The exhibitions organised in the framework of Dokumentum 6 project in 2004 - leaving behind the already too well-known pictorial clichés of “documentarism” - concentrate on personal and fresh ways of “exploration of reality”, consequently, the reality-image conveyed by these exhibitions shall not appear in a greyish-black photo-historian frame, but rather in the context and framework of the colourful mass media of our everyday world. The artists participating in the exhibition organised at Mai Manó House are inspired by the environment they are living in and moving around, or with which they have personal contact. Thus, the ‘reality’ seen on their pictures is the reality of the artist, which provokes the question: how can the obvious orientation of their work be ‘transcended’ within the framework of art? The exhibition - which could also be titled ‘Transmission of Everydays’ - hence proves that even photographic approach leads to the expression of universal content through the subject.
The Hungarian and foreign participants of the Dunaújváros exhibition - which could also be titled Distance - demonstrate an even more concentrated representation of the private world and environment of the photographer. Our relationship with reality is determined - among other things - by our everyday experience and - linked to it very tightly - our visual sensitivity. Our attraction towards or turning away from certain things can be interpreted as projections of our personality, from this perspective this exhibition is about the uncertain relationship between the photographer and the subject s/he has chosen. The central question we are most eager to answer is how can the relationship between the artist and the piece of reality s/he has chosen and recorded on the photograph be characterised: the choice reveals a personal motivation, thus willy-nilly, the documented world is furnished with a personal reading and interpretation. Hence, the ‘distance’ is between the creator and the subject, between reality and art, because no picture can ever be objective and descriptive, on the contrary - the picture is always the result of the assessment of this uncertain relationship.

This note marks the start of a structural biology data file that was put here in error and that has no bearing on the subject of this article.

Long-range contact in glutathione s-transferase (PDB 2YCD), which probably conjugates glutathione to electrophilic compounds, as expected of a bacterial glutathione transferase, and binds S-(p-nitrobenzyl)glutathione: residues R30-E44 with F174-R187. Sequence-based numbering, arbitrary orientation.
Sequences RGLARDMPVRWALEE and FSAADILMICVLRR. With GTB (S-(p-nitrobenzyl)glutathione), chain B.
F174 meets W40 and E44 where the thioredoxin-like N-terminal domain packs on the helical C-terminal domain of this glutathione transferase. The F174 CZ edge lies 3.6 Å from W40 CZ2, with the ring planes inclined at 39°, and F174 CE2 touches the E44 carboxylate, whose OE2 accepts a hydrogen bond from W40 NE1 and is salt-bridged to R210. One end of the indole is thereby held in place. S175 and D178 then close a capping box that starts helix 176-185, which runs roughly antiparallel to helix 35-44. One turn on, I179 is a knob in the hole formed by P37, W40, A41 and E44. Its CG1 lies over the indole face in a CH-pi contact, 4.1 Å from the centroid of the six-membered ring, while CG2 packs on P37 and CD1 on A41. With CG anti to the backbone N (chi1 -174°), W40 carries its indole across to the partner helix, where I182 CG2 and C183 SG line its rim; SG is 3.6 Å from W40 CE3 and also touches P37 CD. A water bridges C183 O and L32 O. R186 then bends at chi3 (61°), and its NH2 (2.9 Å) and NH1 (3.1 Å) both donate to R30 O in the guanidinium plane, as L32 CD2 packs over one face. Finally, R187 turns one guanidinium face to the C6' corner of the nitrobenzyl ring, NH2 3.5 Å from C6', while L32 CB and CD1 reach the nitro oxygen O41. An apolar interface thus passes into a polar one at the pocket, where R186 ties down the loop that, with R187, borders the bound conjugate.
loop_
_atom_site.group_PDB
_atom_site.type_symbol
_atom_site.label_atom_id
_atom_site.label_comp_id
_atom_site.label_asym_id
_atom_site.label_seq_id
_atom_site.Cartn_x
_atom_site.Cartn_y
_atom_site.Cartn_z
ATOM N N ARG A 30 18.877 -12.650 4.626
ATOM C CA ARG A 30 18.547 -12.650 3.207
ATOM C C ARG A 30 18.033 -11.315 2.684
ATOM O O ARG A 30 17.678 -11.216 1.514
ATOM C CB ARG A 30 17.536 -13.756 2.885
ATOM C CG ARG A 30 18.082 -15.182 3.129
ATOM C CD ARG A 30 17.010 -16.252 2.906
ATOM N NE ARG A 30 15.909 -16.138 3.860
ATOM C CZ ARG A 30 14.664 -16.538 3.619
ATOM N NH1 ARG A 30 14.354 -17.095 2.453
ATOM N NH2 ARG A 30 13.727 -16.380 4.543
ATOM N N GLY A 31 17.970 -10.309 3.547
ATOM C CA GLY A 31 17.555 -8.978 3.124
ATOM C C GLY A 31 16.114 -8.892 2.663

If we limited this investigation exclusively to the relationship between the subject and the visible material world, then we could even talk about “subjective documentarism”. Whereas, if the unfolding picture could be denoted as the determination of a kind of permanently changing new identity as well, then the notion of reality should be extended to include the prevailing media-image, which is a medium influencing or shaping personality in an active way. And if the picture arrived to in this way differs from the already known documentarist-type “exploration of reality” both in its appearance and in its ideology, it is only because technology is constantly changing, the idiom depicting the world is changing as well, and the media-environment is changing too, and inside: we are changing as well.